Boehner Says Trade Accords Must Move in Tandem With Worker Aid

Speaker John Boehner predicts the U.S. House can renew worker aid backed by the Senate and approve three free-trade accords in the next month, as long as President Barack Obama sends the delayed accords first.

The Senate voted to renew trade preferences for developing nations yesterday after adding benefits for employees who lose their jobs to overseas competition. The aid, which Obama set as a condition for sending the accords, heads to the House, and Boehner said debate will begin only when Congress gets the deals with South Korea, Colombia and Panama.

“We await the president’s submission of the three trade agreements sitting on his desk so the House can consider them in tandem” with the aid and preference programs, Boehner, an Ohio Republican, said in a statement yesterday. “If the president submits these agreements promptly, I’m confident that all four bills can be signed into law by mid-October.”

Obama has taken a different approach, saying he would send lawmakers the trade agreements reached under President George W. Bush once Congress commits to renew the worker aid. The split in the order for advancing the bills may block swift passage, William Reinsch, president of the National Foreign Trade Council and a Commerce Department official in the Clinton administration, said in an interview.

Speaker of the House John Boehner predicts the U.S. House can renew worker aid backed by the Senate and approve three free-trade accords in the next month, as long as President Barack Obama sends the delayed accords first. Photo: Saul Loeb/AFP/Getty Images Close

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Speaker of the House John Boehner predicts the U.S. House can renew worker aid backed by the Senate and approve three free-trade accords in the next month, as long as President Barack Obama sends the delayed accords first. Photo: Saul Loeb/AFP/Getty Images

“Somebody has to decide they’re going to be first and have the confidence the next guy will act and do what he says he’s going to do,” Reinsch said.

The Senate yesterday passed, on a 70-27 vote, the renewal of trade preferences along with a scaled-back version of Trade Adjustment Assistance negotiated by Senator Max Baucus, a Montana Democrat, and Representative Dave Camp, a Michigan Republican. Seventeen Republicans joined majority Democrats in backing the measure.

Trade Aid

Trade Adjustment Assistance augments health and unemployment benefits to workers who lose their jobs because of overseas competition. As part of stimulus legislation in 2009, it was expanded beyond manufacturing to include service workers such as call-center employees. Republicans say renewing the extended aid would be too costly when lawmakers are struggling to reduce the federal deficit.

The proposal to renew aid for service workers, estimated by the Senate Finance Committee to cost $320 million annually, would continue most of the assistance through 2013 and provide retroactive benefits to those left out so far this year.

“Discussions continue with congressional leadership on how these bills will move through the legislative process,” U.S. Trade Representative Ron Kirk said last night in a statement. “The trade agreements, along with Trade Adjustment Assistance, are an integral part of the president’s plan to create jobs here at home. The president looks forward to their prompt passage.”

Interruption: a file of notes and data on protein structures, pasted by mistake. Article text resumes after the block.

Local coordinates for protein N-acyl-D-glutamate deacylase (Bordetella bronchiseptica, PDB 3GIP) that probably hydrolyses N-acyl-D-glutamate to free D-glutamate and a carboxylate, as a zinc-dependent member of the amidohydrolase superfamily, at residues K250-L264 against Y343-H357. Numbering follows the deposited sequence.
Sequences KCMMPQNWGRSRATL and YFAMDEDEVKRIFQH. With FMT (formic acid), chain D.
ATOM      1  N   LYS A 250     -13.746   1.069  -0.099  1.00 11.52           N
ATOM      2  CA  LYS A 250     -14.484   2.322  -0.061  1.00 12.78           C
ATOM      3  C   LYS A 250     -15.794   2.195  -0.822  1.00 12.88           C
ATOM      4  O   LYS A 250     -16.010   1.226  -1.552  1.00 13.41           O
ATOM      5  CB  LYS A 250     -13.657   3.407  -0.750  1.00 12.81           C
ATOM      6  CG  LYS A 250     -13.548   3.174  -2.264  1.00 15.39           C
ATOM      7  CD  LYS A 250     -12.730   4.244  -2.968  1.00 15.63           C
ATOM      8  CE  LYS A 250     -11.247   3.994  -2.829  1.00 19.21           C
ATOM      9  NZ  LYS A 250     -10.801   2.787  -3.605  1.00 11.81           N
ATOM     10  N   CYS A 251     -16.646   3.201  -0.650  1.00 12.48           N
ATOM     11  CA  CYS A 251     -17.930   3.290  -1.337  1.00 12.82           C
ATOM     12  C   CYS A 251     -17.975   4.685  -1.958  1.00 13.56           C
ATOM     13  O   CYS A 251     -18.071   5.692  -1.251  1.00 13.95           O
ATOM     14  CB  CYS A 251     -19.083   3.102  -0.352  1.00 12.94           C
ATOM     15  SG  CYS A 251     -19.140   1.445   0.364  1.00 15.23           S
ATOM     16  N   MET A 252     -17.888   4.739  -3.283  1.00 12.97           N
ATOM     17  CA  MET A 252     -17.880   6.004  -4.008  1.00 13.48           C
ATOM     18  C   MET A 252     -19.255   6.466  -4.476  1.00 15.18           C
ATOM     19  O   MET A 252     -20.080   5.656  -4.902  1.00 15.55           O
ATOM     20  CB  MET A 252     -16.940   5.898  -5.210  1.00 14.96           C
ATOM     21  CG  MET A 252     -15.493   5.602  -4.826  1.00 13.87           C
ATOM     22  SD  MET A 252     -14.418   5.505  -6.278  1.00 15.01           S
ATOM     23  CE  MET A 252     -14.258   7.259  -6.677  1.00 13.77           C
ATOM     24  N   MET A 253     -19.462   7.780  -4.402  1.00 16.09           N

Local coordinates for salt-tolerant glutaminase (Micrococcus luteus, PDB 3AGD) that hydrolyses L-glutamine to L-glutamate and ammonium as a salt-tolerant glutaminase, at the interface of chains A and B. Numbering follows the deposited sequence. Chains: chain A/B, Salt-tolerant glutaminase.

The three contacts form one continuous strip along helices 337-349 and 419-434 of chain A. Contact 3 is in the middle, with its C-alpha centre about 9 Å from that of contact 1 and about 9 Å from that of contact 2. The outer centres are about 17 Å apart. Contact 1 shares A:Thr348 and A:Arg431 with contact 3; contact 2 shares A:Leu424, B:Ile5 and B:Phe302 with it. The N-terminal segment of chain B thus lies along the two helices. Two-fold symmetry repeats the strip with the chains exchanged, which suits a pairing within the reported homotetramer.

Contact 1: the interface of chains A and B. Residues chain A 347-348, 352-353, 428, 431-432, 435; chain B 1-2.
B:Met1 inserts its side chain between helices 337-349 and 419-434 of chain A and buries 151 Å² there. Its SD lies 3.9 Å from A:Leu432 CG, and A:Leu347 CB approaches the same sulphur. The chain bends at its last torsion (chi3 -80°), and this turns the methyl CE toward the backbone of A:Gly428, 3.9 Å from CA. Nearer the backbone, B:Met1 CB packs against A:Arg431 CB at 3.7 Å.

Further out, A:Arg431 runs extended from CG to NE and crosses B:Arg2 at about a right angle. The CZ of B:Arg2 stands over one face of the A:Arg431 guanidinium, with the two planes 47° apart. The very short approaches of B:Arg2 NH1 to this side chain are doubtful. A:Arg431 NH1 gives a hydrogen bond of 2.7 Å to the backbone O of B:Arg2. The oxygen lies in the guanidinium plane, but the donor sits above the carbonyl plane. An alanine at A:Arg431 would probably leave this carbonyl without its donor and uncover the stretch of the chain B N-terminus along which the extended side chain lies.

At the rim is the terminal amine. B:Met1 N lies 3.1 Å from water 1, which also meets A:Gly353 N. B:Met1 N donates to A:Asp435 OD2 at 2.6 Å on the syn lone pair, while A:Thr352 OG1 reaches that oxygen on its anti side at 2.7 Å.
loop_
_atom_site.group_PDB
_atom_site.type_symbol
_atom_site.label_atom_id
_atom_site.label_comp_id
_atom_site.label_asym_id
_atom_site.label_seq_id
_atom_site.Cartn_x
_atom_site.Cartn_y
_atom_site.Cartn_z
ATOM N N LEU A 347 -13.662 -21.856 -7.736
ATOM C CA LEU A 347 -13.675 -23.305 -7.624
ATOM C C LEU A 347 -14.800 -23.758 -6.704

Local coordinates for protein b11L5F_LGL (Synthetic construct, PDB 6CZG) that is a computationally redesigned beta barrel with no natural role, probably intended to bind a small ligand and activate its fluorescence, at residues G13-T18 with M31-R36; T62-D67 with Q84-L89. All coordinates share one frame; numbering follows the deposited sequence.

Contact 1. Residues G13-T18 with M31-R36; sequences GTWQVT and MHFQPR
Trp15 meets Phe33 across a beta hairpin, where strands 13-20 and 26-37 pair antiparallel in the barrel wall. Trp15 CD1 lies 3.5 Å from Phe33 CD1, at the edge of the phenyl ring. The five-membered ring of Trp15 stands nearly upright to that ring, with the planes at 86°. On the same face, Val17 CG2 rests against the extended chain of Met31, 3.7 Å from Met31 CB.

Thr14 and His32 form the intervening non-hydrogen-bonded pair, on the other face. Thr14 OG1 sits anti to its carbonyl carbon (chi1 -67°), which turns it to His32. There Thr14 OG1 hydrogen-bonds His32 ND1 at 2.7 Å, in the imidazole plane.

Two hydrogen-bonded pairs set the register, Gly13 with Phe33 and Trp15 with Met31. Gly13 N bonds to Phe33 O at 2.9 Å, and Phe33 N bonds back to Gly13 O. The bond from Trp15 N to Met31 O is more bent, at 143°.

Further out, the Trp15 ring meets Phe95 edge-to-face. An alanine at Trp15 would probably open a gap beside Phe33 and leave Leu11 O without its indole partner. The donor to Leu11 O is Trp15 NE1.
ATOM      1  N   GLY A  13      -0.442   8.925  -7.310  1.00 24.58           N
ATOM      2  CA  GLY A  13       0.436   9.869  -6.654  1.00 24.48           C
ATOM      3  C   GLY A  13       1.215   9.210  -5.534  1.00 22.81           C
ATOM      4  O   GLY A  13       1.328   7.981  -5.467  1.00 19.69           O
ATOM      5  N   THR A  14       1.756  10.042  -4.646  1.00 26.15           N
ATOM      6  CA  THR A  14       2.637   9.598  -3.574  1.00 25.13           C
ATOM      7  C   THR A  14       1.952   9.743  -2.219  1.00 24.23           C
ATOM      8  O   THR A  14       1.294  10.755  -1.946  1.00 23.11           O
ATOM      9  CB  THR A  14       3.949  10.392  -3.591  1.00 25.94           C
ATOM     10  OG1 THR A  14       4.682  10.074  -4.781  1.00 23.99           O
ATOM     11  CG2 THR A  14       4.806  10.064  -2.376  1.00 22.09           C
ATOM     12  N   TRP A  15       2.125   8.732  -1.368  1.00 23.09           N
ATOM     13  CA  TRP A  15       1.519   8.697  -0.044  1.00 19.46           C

Obama, Republicans

Obama and Senate Republicans deadlocked over the aid issue in June and July. Republicans led by Senator Orrin Hatch of Utah said the assistance, which was expanded in the 2009 stimulus measure, was unaffordable and inefficient.

Senate leaders from both parties ended the impasse on Aug. 3, agreeing to vote on the aid and then take up the trade deals.

The South Korea trade deal, the biggest for the U.S. since the North American Free Trade Agreement in 1994, would boost U.S. exports by as much as $10.9 billion in the first year it’s in full effect, according to the U.S. International Trade Commission. The accord with Colombia would increase exports by as much as $1.1 billion a year.

South Korea, Colombia

Companies such as Ace Ltd. (ACE), Citigroup Inc. (C) and Pfizer Inc. (PFE) have led the effort to get the South Korea deal passed, while Caterpillar Inc., General Electric Co. (GE) and Whirlpool Corp. (WHR), have been among the biggest backers of the accord with Colombia.

The U.S. Chamber of Commerce in Washington welcomed the Senate vote, Myron Brilliant, senior vice president for international policy at the largest business lobbying group, said in a statement.

“It clears the way for approval of the job-creating trade agreements, and not a moment too soon,” he said.

The Chamber estimates the trade agreements will prevent the loss of 380,000 jobs.

The amendment to add worker aid to the trade preferences bill passed 69-28, with 16 Republicans including Rob Portman of Ohio and Roy Blunt of Missouri joining the Democrats. The two senators in July said they had gathered enough Republican support to limit debate on worker aid by preventing a filibuster if Democrats brought it to the floor.

“It’s one step on an incredibly long path to get these agreements finally passed,” Phil Levy, a fellow at the American Enterprise Institute in Washington and a trade economist in the George W. Bush administration, said in an interview.

The bill is H.R. 2832.

To contact the reporter on this story: Eric Martin in Washington at emartin21@bloomberg.net

To contact the editor responsible for this story: Larry Liebert at lliebert@bloomberg.net

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